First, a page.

Access to cash and community vulnerability in the UK: National Access to Cash mapping project receives research grant
7 July 2020
Dr Daniel Tischer of the School of Management has been awarded a research funding grant of £40,000 for a project exploring access to cash in the UK.
This interdisciplinary research is funded by LINK in collaboration with UK Finance and the Post Office, and will be undertaken with the support of Jamie Evans and Sara Davies of the School of Geographical Sciences at the University of Bristol.
The project builds on their previous work on mapping access to cash, which found that over two-thirds of the ATMs which switched from free to fee-charging in Bristol between October 2018 and March 2019 were within particularly deprived areas. This contributes to a ‘Poverty Premium’, where low income households are made to pay more to access basic goods and services.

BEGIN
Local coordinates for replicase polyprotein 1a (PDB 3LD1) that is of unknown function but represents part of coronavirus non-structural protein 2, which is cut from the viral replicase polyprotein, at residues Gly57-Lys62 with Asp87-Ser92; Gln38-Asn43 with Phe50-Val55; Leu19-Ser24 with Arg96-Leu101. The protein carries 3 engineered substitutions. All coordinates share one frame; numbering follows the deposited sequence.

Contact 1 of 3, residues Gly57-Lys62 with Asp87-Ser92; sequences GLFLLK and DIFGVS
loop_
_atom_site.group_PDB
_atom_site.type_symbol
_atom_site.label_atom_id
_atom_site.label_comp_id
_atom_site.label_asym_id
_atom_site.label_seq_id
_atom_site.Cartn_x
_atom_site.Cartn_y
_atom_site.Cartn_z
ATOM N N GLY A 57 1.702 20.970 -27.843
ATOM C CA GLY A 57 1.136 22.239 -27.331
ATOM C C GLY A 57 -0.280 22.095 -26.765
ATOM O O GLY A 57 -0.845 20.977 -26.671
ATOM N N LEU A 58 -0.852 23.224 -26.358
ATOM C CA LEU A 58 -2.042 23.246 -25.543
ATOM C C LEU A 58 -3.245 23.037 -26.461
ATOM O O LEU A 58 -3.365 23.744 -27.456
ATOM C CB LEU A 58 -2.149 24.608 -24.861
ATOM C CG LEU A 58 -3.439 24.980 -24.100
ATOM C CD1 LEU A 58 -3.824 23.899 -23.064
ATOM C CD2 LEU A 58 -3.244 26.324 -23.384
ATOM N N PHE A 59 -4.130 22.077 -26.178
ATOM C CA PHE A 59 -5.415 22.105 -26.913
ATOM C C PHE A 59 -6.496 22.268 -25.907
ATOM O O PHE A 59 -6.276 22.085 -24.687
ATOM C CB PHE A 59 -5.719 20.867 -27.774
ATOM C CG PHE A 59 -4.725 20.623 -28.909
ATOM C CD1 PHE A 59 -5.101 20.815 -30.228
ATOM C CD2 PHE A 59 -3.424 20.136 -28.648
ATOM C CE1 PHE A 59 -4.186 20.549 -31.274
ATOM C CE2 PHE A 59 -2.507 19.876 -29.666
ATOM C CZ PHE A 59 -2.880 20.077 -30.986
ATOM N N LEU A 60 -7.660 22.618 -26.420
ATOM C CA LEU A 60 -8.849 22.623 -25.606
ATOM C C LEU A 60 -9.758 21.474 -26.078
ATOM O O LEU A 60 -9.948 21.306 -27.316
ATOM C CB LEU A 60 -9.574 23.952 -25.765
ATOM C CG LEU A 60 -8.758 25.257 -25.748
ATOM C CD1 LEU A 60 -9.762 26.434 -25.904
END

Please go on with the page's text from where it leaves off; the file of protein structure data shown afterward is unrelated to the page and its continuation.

The research has gained industry backing and brings together a range of stakeholders involved in the provision of cash in the UK, to:
- Create an industry-wide approach toward mapping and managing access to cash, formed on an agreed definition of what ‘reasonable’ access to cash looks like,
- Assess the current state of access to cash in the UK against this definition, and,
- Develop a methodology to track and trace changes to access to cash on a regular basis in future,
Earlier research findings demonstrate that access to cash will be key in building an inclusive economy, with 47 percent of the population having stated they would find a cashless society problematic, while 17 percent claimed they would be unsure how to cope or unable to cope at all.
Dr Daniel Tischer said, “Above all, we need to make sure that cash is still available to those who rely on it. Many of us might be happy to pay contactless or with cards, but equally many of us can't do this as they lack access, may be unfamiliar with the technology or live in remote locations.”
The group will be working closely with the Financial Conduct Authority and Payment Systems Regulator to agree data standards and to ensure the project has maximum impact on policy and legislation.